In the summer, when you decide to wear shorts and short sleeve, don’t forget the sunscreen. A wide brimmed hat is good to keep the sun from you face and eyes but the hat precludes a helmet. I have found after much searching a topless hat that I can wear with my helmet. More recently I found a brim made specifically to attach to your bike helmet. I don’t generally mention specific commercial products here but this brim attachment was difficult to find. Search for “Da Brim”.

I often ride in jeans. If you wear jeans or other similar loose pants be aware that the pant leg can get caught in the chain. My current bike has a guard that protects against this happening but my previous bike did not. I learned the hard way to use a Velcro strap to secure your pant tight to your leg. The straps for this purpose usually also have reflectors that aid in visibility also.

Animals are a concern for some. I have had a few dogs snarl and lunge at me but most were leashed by their owners and did not pose an issue. I have only been chased by a dog twice. The first time I was able to ride fast enough that the dog was not able to reach me. The other time the dog was closer but was called back by the owner before he got too close. Some people keep chemical spray handy for such instances. Others have suggested a whack with a tire pump. The best suggestion I have seen was just a squirt from your water bottle. Without personal experience, I am not sure about any of these methods. Hopefully my luck continues.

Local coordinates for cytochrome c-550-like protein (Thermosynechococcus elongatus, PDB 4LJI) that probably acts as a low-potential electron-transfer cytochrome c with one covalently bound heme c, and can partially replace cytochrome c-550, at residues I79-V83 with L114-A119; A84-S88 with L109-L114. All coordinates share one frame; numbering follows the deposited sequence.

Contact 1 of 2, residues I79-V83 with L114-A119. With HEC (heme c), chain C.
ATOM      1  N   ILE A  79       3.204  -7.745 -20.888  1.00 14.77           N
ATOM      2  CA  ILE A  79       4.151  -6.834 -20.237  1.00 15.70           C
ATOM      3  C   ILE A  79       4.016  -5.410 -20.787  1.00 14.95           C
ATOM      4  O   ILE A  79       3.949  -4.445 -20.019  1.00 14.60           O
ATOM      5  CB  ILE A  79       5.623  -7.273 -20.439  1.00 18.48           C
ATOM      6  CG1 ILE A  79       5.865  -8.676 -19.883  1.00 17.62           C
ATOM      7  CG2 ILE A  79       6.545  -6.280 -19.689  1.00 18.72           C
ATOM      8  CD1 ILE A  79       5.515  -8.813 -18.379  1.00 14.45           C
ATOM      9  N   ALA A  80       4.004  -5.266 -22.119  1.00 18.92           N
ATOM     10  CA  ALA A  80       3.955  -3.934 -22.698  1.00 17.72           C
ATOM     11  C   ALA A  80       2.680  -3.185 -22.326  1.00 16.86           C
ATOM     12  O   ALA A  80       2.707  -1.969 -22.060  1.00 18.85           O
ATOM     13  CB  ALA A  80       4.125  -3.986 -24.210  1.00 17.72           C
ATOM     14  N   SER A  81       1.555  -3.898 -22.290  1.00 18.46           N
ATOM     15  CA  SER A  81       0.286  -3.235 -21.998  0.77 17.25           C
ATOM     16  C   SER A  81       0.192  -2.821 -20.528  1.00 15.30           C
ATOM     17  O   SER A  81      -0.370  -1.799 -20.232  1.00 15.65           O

Some people are concerned about wild animals. The only wild animals of any concern that I have encountered in Pennsylvania are deer, rattle snakes and black bear. The deer are unpredictable but usually run away from you, most of the time while you are still a considerable distance away.
Black bear are generally scared of people and will run away. A notable exception is if you get between a mama bear and her cubs. Don’t do that! It will not end well. Rattle snakes bites are serious. I do see rattle snakes on the trail on occasion. They are generally docile and don’t bother you if you don’t bother them. Baby rattle snakes are cute but their bite can be more serious than an adult rattler.I will often stop to take a picture but keep a good distance away. Use a zoom lens and outstretched arm. Steer clear of moving sticks, which is what snakes often look like from a distance.